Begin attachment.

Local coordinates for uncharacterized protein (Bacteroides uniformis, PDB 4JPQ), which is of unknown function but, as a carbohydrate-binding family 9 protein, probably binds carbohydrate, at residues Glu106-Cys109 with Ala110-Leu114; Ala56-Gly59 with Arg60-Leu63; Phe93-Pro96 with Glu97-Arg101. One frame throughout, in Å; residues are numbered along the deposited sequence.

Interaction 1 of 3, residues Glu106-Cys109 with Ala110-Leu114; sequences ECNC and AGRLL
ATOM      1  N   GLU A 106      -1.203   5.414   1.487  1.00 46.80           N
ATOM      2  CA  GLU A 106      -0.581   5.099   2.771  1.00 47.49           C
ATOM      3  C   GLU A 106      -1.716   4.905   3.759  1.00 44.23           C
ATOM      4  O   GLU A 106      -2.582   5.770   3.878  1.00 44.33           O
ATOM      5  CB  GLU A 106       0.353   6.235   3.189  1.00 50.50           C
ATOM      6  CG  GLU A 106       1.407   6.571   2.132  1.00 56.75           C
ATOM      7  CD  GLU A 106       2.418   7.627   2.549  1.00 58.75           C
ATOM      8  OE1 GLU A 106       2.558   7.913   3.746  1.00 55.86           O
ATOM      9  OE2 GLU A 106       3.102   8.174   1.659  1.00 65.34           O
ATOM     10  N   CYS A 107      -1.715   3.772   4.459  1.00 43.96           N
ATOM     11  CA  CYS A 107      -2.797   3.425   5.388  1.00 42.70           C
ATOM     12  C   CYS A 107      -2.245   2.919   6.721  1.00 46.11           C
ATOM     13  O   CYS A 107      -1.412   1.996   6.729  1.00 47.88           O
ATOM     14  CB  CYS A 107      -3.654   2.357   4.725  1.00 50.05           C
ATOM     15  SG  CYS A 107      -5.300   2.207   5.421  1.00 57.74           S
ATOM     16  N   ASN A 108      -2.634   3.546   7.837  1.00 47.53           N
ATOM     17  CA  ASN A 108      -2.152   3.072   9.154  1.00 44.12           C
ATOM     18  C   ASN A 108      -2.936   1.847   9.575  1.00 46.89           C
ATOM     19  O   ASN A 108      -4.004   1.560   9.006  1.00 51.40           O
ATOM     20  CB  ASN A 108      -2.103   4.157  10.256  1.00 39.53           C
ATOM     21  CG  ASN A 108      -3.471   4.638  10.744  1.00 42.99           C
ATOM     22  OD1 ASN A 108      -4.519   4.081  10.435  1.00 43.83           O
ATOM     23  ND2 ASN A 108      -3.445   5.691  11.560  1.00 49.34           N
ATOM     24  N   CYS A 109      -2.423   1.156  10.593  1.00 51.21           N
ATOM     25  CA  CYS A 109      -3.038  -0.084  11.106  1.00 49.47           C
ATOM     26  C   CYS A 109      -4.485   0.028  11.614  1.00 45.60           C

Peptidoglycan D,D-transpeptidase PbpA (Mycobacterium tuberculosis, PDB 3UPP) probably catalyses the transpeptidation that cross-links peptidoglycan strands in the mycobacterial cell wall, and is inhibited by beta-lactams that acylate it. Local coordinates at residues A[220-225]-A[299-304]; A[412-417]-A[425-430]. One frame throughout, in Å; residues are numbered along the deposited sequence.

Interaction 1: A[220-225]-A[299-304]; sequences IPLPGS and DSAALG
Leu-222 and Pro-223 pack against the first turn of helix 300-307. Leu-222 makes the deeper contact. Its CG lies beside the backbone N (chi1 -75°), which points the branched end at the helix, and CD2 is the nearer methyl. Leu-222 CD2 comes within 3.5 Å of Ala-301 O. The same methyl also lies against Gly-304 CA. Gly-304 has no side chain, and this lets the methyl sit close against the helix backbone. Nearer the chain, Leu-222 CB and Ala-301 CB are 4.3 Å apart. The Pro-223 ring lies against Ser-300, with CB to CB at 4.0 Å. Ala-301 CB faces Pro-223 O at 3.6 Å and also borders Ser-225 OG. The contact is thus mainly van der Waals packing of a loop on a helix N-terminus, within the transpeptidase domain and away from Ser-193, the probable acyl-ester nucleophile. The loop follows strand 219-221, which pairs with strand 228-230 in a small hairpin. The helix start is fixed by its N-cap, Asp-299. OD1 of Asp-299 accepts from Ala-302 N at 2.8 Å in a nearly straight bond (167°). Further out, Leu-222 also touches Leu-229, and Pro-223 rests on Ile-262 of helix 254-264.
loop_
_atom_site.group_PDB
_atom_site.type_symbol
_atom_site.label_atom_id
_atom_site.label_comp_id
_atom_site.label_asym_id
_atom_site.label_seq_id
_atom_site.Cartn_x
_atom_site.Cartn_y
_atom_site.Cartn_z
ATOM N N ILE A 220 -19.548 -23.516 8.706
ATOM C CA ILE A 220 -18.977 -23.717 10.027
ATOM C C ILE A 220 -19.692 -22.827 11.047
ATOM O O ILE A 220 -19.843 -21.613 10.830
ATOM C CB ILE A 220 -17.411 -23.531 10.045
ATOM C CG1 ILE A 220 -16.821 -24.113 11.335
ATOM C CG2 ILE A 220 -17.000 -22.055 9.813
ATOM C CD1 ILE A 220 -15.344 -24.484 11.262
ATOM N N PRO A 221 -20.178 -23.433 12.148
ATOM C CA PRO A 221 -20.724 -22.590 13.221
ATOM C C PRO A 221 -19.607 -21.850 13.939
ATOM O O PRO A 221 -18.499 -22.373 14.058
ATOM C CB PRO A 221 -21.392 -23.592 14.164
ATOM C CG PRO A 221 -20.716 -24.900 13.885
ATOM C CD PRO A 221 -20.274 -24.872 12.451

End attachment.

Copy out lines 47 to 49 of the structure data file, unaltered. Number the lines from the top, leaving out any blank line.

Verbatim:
ATOM C CG1 ILE A 220 -16.821 -24.113 11.335
ATOM C CG2 ILE A 220 -17.000 -22.055 9.813
ATOM C CD1 ILE A 220 -15.344 -24.484 11.262